Upon closer analysis of the activity of minocycline inside of cells, the scientists discovered that the drug interferes with important cellular communication pathways that cause the T-cell to activate and spread HIV to other cells. “It prevents the virus from escaping in the one in a million cells in which it lays dormant in a person…That’s the goal: Sustaining a latent non-infectious state,” explains Gregory Szeto, a Hopkins graduate student who worked on the project.
These findings suggest that minocycline could be used in conjunction with HAART, the current HIV treatment standard, to keep the virus dormant inside of T-cells. “While HAART is really effective in keeping down active replication, minocycline is another arm of defense against the virus,” says author Janice Clements. Minocycline is an attractive addition to the current arsenal of HIV medications because it is relatively inexpensive, does not inhibit the ability of T-cells to fight other infections, and is not likely to cause viral drug resistance.
Current treatment for HIV/AIDS involves a combination therapy approach known as HAART. Patients on HAART take at least 3 antiretroviral drugs daily that act on the virus in different ways to reduce its levels in the bloodstream. Although HAART can extend the life of an infected individual, it is not a cure and causes unpleasant side effects and the development of drug resistance. For the 40 million HIV-positive individuals worldwide, this new use for minocycline promises improved outcomes.
The days of the flying mosquito may be drawing to a close. In a study published in the February 22nd issue of the Proceedings of the National Academy of Science, a team of American and British researchers report that they have engineered a mosquito in the lab that produces offspring that cannot fly and consequently cannot infect humans with the virus that causes Dengue fever (full article). Their findings may lead to a sustainable mosquito population suppression strategy that dramatically reduces human morbidity and mortality from a variety of diseases transmitted by mosquitoes.
In this study, the scientists specifically focused on the Aedes aegypti mosquito that causes Dengue fever. The researchers manipulated the genetic material of the males of this species in the lab to carry a novel trait: the inability to fly. When these modified males were mated with normal, wild-type females, they passed the trait on to their female offspring. By rendering the female offspring flightless, the scientists effectively imposed a death sentence on this group. If the females cannot fly, they cannot elude predators, mate with males, escape from water, or seek out human blood. Most importantly a flightless female may lead to the eradication of Dengue fever, since the disease is transmitted by the bite of female Aedes aegypti mosquitos.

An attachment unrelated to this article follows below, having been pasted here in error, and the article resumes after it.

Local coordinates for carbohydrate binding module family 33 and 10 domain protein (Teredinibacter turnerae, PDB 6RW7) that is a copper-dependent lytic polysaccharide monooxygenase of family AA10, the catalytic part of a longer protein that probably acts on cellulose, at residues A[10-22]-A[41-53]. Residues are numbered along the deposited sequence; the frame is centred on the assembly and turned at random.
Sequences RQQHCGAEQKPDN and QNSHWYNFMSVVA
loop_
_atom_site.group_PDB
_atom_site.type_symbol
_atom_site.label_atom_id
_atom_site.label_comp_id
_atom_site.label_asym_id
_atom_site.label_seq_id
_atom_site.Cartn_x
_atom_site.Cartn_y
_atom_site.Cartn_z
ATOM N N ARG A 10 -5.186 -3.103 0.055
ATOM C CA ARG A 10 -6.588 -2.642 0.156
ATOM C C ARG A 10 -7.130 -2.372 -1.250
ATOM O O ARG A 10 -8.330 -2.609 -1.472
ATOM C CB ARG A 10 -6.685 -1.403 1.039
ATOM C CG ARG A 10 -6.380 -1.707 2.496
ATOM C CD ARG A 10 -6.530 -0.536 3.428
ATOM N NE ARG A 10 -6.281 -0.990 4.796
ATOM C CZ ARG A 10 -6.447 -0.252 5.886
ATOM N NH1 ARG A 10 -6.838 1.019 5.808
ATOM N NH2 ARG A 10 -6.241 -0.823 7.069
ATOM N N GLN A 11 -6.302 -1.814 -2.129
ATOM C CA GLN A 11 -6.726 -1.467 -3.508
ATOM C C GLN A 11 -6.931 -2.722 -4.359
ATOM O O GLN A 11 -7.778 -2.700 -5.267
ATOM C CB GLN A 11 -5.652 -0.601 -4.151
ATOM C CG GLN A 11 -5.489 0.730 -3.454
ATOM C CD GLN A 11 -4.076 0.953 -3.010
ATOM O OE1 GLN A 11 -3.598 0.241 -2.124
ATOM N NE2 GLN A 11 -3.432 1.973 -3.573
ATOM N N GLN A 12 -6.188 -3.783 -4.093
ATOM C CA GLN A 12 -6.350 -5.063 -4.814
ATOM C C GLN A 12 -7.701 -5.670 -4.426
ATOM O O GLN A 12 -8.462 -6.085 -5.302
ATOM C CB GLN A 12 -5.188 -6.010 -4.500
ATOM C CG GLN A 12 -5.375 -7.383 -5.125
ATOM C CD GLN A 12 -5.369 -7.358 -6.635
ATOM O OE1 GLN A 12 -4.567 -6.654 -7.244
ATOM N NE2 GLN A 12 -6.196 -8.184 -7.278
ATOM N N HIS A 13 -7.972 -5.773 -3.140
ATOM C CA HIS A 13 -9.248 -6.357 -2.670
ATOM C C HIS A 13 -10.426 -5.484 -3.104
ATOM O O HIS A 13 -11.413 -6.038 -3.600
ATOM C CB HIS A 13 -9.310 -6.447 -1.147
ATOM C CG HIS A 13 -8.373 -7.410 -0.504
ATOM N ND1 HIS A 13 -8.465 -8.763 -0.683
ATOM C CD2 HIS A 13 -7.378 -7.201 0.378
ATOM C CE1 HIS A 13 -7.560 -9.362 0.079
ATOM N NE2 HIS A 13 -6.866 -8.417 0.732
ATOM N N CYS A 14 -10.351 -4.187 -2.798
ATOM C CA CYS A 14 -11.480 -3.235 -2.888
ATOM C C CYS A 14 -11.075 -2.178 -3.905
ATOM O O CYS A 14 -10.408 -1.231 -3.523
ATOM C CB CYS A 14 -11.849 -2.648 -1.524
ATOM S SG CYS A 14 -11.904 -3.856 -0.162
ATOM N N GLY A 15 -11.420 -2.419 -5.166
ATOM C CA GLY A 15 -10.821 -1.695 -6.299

The researchers predict that 6-9 months after introducing the modified males into the wild, the wild-type females in the area will be completely replaced by the flightless offspring of the modified males. This is big news with important applications in the control of mosquito-borne disease. This method of control offers several advantages over traditional techniques because it specifically targets the species of mosquito that causes Dengue fever and bypasses the use of toxic insecticides. And as senior author Luke Alphey notes, “Another attractive feature of this method is that it’s egalitarian: all people in the treated areas are equally protected, regardless of their wealth, power or education.”
The next step for the researchers is to study the mating competitiveness of the modified males in the wild and whether their flightless female offspring will actually suppress the wild-type population as predicted. Additionally, the methods used by these scientists could be adopted to control other species of mosquitoes that spread serious diseases such as West Nile virus and malaria.